Kevin: How do you do that as a buyer’s agent? How do you tap into it? How could the consumer do it?
Rich: It’s harder for the consumer to do it. It’s easier for us as buyer’s agents. We just have a really extensive network and a really good relationship with agents. We bring a qualified buyer to the table, we get advance notice. Because we’re in the industry, we know what’s going on.
We don’t collude or do anything at all unsavory. It’s very much a straight professional relationship. It’s simply relationship building and it’s time spent. If you spend a lot of time doing something, you get very good at it.
So as buyer’s agents, we have a lot of access to properties that people wouldn’t otherwise find.
Kevin: What would be your suggestion, Rich, to people who may have chosen an area – should they be then cultivating that relationship with the agents in that area?
Rich: Correct. That’s right. It’s just a matter of maintaining those relationships. You have to be the squeaky wheel that gets the oil there and gets noticed in those areas. That’s the key.
Kevin: Are you going to many auctions? Are you bidding today?
Rich: We had one we were going to be doing today but it got sold prior, unfortunately. We have another two this afternoon. So fingers crossed, we’ll try and get those two today.
Kevin: Did it sell to your client?
Rich: No. It went over their limit, unfortunately. You just have to know when to walk away.
Kevin: That’s a good point. You obviously worked with your buyer and you set a limit. You don’t need to tell us the property, but can you give us some comparative figures?
Rich: It was a one-bedroom in Randwick. I believe it sold for around $780,000, where we were willing to go to about $760,000. We were close but we’re not that close. Also the client just had a limit, unfortunately. The property is probably actually worth that, but some of these clients just have a budget and they just can’t go over that.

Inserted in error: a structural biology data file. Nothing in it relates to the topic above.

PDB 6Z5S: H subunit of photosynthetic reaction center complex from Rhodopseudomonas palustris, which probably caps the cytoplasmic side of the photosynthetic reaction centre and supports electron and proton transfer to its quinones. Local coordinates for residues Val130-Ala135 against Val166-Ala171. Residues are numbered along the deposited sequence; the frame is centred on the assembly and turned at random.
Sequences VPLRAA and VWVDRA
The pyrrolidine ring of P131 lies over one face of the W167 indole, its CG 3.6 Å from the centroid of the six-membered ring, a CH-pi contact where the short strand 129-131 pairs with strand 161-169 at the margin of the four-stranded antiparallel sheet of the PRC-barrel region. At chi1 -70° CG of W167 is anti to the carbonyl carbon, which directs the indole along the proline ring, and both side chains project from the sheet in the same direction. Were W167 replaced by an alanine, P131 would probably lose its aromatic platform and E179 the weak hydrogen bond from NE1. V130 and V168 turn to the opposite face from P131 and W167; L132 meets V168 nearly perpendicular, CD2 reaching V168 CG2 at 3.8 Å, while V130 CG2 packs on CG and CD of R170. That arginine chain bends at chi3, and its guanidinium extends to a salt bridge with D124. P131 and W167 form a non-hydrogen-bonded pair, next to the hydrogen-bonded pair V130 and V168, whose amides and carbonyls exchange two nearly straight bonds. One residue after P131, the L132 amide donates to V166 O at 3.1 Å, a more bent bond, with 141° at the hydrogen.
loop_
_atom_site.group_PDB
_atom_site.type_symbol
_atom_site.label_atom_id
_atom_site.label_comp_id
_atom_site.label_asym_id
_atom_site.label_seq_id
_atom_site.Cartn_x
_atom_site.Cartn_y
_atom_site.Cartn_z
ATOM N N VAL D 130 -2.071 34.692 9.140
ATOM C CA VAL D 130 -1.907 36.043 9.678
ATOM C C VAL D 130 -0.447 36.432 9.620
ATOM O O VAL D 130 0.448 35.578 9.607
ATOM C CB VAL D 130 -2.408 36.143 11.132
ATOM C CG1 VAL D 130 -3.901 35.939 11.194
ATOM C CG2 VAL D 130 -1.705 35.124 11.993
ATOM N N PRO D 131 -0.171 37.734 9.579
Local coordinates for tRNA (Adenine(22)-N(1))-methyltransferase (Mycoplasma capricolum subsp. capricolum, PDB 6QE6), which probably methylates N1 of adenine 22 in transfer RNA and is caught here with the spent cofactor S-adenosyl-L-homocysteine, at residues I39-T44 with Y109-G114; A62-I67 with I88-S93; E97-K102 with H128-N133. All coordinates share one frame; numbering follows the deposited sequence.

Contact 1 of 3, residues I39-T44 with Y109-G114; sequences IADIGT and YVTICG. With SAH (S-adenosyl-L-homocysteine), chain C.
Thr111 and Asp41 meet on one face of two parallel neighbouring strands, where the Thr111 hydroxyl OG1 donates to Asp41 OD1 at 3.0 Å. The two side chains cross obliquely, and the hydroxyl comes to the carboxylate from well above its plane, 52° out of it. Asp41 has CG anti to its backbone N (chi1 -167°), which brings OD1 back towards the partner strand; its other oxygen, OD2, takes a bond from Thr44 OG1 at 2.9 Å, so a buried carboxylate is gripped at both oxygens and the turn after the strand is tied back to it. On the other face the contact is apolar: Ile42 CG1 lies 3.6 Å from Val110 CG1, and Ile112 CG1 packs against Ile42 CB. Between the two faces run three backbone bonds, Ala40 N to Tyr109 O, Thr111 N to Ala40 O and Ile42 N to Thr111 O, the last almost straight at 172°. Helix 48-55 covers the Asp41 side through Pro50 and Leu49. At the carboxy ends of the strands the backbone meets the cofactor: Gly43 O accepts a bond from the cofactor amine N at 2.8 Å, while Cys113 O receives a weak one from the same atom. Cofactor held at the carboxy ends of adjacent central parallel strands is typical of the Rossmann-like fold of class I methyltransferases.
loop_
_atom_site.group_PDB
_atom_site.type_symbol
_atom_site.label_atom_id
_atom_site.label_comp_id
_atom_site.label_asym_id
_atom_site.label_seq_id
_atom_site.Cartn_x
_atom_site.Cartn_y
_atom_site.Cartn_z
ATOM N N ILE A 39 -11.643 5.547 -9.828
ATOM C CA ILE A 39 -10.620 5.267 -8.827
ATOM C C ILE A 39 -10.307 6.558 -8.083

Kevin: It’s worth it because someone paid for it. That defines its worth, doesn’t it really?
Rich: That’s right.
Kevin: Were your clients restricted on finance, or were they investors?
Rich: They’re investors.
Kevin: So they had a very hard view on what it was worth.
Rich: That’s right. Exactly. Yes.
Kevin: Do you find generally, Rich, that investors take a much harder line at that because they look at it as a business as opposed to someone who’s going to become emotionally involved in buying a home?
Rich: Absolutely. With investors it’s all about the return on investment and the yield and the growth factor you’re going to get, so you have to buy well. For the home buyers, it can be more emotional. It doesn’t mean there’s any less attention given to it. But for the home buyers, they can ride out the cycle stuff a little bit more, so there can be a little more of a flexible factor in the price that they pay.
Kevin: Thanks, Rich. Great talking to you, mate. Thank you.
Rich: Thank you.
Kevin: Rich Harvey is the president of the Real Estate Buyers Association of Australia.